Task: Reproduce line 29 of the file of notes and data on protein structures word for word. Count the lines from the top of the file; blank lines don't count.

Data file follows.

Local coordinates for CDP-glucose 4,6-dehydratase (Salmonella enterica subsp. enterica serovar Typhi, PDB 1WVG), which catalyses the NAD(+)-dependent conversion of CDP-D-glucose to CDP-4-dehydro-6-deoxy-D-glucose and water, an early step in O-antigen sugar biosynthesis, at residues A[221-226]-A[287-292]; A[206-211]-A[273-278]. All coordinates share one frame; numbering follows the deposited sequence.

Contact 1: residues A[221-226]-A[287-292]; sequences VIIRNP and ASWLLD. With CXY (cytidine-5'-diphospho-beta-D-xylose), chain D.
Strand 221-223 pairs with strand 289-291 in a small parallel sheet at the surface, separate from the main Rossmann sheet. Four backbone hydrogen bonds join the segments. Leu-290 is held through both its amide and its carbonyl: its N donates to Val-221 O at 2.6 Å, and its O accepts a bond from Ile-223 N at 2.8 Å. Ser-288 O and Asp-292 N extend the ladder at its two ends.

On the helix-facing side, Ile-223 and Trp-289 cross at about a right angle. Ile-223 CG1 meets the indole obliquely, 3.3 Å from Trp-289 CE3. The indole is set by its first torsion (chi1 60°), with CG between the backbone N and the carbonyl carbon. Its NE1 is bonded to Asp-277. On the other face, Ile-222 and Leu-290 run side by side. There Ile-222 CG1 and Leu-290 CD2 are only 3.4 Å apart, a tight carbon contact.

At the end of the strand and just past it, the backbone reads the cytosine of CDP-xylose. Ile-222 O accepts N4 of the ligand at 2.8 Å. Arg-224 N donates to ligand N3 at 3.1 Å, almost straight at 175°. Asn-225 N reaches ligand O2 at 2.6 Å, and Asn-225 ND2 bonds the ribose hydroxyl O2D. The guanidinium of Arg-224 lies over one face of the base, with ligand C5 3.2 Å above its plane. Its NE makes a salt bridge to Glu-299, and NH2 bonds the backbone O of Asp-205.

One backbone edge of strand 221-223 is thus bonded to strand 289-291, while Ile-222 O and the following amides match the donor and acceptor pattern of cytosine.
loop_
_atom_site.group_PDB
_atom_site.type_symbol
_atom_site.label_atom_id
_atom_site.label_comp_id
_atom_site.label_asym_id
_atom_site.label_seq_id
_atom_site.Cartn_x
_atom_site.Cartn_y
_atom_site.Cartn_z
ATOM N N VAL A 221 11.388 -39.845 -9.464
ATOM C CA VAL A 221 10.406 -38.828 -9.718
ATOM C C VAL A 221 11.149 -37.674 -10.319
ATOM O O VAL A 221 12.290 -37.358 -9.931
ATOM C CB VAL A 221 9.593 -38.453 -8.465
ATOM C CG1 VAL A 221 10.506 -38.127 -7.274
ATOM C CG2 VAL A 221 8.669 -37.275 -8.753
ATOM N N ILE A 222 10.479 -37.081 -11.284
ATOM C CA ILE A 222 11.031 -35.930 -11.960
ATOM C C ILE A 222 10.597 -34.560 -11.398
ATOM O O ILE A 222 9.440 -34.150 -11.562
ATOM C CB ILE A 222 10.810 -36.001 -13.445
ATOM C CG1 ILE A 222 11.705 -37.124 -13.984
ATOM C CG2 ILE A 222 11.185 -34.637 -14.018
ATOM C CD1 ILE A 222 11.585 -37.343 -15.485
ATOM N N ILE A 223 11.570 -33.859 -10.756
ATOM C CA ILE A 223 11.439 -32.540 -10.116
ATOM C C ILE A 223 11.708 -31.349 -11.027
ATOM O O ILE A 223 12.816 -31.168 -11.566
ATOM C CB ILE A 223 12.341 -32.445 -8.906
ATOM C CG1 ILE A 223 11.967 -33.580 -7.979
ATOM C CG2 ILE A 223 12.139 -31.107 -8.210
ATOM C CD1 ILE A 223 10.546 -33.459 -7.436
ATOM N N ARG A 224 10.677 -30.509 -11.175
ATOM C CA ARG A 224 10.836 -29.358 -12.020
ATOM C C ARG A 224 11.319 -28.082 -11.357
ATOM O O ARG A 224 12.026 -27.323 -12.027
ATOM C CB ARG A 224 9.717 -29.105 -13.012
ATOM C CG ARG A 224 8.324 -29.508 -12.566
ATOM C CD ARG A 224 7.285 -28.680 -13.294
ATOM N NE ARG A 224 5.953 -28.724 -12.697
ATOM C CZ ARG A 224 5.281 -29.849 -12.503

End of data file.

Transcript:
ATOM C CG1 ILE A 222 11.705 -37.124 -13.984